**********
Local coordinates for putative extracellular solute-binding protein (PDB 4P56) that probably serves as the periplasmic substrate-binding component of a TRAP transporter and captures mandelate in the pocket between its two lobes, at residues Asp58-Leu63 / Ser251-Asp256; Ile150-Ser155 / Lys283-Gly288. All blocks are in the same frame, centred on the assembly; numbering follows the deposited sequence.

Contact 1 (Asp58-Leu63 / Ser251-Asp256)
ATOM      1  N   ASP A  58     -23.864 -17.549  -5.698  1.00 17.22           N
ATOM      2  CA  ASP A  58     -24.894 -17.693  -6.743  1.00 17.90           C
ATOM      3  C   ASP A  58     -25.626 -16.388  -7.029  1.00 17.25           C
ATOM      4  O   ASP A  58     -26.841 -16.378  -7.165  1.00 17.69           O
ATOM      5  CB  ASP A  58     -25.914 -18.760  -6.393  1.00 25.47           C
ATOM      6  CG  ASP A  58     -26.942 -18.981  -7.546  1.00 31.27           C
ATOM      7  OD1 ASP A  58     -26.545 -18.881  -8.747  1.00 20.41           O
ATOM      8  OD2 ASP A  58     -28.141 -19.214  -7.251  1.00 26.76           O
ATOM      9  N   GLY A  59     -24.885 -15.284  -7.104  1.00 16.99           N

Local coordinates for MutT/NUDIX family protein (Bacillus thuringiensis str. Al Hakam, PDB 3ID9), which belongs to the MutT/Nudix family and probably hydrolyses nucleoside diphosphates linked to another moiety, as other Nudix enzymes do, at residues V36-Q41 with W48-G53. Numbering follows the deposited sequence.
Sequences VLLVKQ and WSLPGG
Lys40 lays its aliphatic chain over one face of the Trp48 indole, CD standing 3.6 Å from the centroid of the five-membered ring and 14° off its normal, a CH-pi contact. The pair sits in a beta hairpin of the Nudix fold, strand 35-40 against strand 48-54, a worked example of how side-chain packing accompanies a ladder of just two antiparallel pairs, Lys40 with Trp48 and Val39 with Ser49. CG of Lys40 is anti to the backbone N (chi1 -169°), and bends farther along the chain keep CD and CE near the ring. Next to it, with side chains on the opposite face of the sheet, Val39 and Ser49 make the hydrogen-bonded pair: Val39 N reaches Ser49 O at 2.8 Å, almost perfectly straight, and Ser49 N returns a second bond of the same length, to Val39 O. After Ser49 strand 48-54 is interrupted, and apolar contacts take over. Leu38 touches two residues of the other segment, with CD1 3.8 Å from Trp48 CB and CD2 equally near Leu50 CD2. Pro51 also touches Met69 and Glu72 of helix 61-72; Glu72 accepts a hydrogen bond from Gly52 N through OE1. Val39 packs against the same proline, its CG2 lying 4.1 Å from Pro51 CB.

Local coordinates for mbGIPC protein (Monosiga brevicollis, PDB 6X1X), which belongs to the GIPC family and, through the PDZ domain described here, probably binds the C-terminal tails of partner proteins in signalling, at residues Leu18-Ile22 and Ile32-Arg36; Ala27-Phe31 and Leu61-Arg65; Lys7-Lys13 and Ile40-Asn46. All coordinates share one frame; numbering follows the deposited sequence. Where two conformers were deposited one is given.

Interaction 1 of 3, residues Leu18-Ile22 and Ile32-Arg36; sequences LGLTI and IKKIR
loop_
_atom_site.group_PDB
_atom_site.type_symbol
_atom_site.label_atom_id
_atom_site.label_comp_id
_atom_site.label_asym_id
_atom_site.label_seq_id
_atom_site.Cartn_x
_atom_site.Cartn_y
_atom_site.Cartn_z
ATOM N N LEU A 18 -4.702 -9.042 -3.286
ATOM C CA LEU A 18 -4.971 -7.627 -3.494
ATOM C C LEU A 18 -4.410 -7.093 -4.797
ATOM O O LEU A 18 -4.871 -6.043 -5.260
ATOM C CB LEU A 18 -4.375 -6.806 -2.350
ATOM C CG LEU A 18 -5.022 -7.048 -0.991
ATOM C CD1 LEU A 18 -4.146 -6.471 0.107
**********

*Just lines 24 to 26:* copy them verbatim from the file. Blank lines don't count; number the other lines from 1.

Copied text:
_atom_site.Cartn_x
_atom_site.Cartn_y
_atom_site.Cartn_z